When it comes to planning the perfect weekend break, most of us focus on our wonderful coastline. However, as Team Outsider recently found out on a weekend escape to Lough Derg, Ireland’s lakes should not be overlooked. They have a lot to offer for those after the perfect combination of activity and relaxation. And since the recent launch of the Lough Derg Blueway, with its 21 paddling trails and endless other activities on water and land, there are more reasons than ever to get to know Ireland’s third biggest and perhaps loveliest lake.

Here is a round-up of all of the information that you need for an action-packed weekend on the newly launched Lough Derg Blueway. Although do be warned, you might want to extend your trip, there is just so much to see and do!

Lough Derg: Things to Do

1. A sunrise dip in the lake

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It’s OK if you’re not a morning person, a dip at any time of the day in Lough Derg will be nothing short of idyllic. However, if you can bear the early wake up call, you won’t regret it. We headed down to the old wooden jetties, just to the right of the car park (on the other side of the trees) at Ballycuggaran Beach at Two Mile Gate and it was nothing short of mind-blowing.

2. The Lough Derg Blueway Canoe Trail

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Lough Derg is an ideal destination for canoeing, kayaking and SUP enthusiasts. The newly developed Lough Derg Blueway boasts a total of 16okm of trail which is broken up into 21 sections – ranging from easy and perfect for beginners to much more challenging. Experienced paddlers are really well catered for too. Whatever your level, you’re guaranteed a completely unique view of this glorious landscape.

There’s abundance of access points in the picturesque towns and villages around Lough Derg and along the River Shannon. There are also a number of spots which are ideal for picnics or even for an overnight if you fancy making it a multi-day adventure. Lough Derg Watersports and UL Adventure Centre both offer kayak hire and guided excursions. If you’re a beginner or inexperienced, it goes without saying that you should only head out with a qualified instructor.

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3. Hike the East Clare Way

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At 172km, the East Clare Way in its entirety is reserved for seasoned hikers. However, you can take on manageable chunks at a time, many of which will offer unrivalled views of glorious Lough Derg.

Another option for walking fanatics is the Lough Derg Way. Starting in Limerick city, it follows the River Shannon and its associated canals northwestwards to Dromineer on Lough Derg. The total distance is 64km.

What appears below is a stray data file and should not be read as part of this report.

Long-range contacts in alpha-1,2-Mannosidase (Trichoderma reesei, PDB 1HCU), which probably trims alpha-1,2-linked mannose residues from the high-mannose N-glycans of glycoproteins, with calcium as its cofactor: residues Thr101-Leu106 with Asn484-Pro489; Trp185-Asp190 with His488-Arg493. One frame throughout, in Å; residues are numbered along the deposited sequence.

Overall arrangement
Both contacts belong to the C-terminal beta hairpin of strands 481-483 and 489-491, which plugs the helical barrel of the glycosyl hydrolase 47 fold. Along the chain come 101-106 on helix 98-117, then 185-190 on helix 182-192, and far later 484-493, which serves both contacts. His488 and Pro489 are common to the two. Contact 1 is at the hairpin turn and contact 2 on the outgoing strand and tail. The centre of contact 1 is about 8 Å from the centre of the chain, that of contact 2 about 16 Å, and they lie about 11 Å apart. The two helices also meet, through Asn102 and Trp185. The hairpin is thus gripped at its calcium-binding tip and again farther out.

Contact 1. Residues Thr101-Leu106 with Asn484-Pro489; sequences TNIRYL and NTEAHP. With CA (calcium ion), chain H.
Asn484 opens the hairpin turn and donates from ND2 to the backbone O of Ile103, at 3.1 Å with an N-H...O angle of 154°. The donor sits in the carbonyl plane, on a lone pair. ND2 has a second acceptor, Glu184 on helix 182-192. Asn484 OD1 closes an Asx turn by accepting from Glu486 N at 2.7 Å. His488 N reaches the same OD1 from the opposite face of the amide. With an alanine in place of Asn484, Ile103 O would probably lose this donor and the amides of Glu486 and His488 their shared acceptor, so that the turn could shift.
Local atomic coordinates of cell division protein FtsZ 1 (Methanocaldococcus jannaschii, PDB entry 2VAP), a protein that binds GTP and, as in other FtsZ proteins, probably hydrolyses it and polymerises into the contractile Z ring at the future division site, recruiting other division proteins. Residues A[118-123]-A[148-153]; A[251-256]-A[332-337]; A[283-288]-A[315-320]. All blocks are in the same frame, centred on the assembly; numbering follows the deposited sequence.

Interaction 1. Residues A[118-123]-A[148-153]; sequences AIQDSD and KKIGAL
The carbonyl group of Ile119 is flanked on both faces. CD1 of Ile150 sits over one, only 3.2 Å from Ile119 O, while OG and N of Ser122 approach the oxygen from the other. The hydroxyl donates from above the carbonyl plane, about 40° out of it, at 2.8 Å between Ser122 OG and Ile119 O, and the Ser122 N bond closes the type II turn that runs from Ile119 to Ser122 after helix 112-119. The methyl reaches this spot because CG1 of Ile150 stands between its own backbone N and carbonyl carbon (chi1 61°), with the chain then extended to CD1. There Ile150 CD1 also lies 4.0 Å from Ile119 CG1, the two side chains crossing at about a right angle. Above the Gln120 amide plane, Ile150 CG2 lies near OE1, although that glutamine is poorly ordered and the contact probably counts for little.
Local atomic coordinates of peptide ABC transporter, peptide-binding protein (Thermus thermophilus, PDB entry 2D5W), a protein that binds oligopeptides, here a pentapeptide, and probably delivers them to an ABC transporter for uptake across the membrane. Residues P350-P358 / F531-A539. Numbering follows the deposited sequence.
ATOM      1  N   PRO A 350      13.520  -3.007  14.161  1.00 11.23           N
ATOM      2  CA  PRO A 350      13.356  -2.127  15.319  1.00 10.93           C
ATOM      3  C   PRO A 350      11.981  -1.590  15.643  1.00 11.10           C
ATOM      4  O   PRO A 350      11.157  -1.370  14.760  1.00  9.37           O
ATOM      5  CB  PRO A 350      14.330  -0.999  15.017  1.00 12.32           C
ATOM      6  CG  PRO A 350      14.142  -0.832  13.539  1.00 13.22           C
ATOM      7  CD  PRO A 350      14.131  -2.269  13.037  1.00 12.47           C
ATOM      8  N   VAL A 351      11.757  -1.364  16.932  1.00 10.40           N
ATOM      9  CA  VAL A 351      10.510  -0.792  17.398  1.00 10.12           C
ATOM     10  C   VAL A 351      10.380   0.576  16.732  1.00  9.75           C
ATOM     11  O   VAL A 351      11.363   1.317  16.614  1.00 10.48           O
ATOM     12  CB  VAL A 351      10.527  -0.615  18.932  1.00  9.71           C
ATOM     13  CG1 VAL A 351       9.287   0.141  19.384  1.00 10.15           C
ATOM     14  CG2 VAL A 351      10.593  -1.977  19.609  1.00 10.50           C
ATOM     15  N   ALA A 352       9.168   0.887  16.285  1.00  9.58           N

4. Paddle to see the White Tailed Sea Eagle

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Reintroduced to the southwest of Ireland, an adult white tailed sea eagle catches a fish to feed her chicks. Photo:Valerie O’Sullivan

The White Tailed Sea Eagle has been breeding on the shores of Lough Derg at Portumna for a number of years now. Ruben, from Lough Derg Watersports is a brilliant guide for those who fancy spotting these magnificent birds from the water. Departing from its base at Kilgarven, Lough Derg Watersports caters for all ages and level of paddler.

5. Climb Clare’s highest peak

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Located a short drive from Killaloe at Two Mile Bridge, the trail leading to Moylussa, Clare’s highest peak, is relatively short (about two hours) and packs a punch when it comes to epic views.

The walk starts at Ballycruggan Forest Park and follows the Crag Wood Walk and East Clare Way before breaking off to the right, onto a relatively new boardwalk that leads you to the summit. You won’t regret the effort as you take in the view of the surrounding counties and the entirety of Lough Derg.

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6. Get on two wheels

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The trail leading from Tountinna.

Those looking to challenge themselves can loop the whole of Lough Derg in one day. Covering a distance of 120km it is a gorgeous route to cycle. You’ll travel through Portumna, Carrigahorig, Borrisokane, Nenagh, Birdhill, Ballina/Killaloe, Scarriff, Mountshannon and Whitegate. Many of these picturesque towns and villages offer inviting coffee shops and cafes should you seek some sustenance on route! If you fancy an additional challenge, be sure to include the climb up to Tountinna just north of Ballina. It’s a real lung buster but the views make it all worthwhile. Tountinna is also the starting point of some lovely walking trails which lead out to the Tombs of the Leinstermen. The trail also looks like it would make for some great off road riding.

And speaking of mountain biking, there’s an abundance of fantastic riding across the hills that surround Lough Derg. While these aren’t official trails, the locals were more than happy to point us in the right direction.

7. Stand up paddle boarding

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Those with their own SUP boards can hit the water at numerous points along the lake. The 21 trails of the Lough Derg Blueway offer a huge array of choice too. We opted for a sunset paddle from Portumna’s Blue Flag beach which was nothing short of idyllic. If you don’t have your own board, then we highly recommend Soulkite. Located in Killaloe and headed up by Kevin, it offers daytime adventures on the lake and more leisurely paddles right up into the town. It also offers sunset paddles.

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Lough Derg

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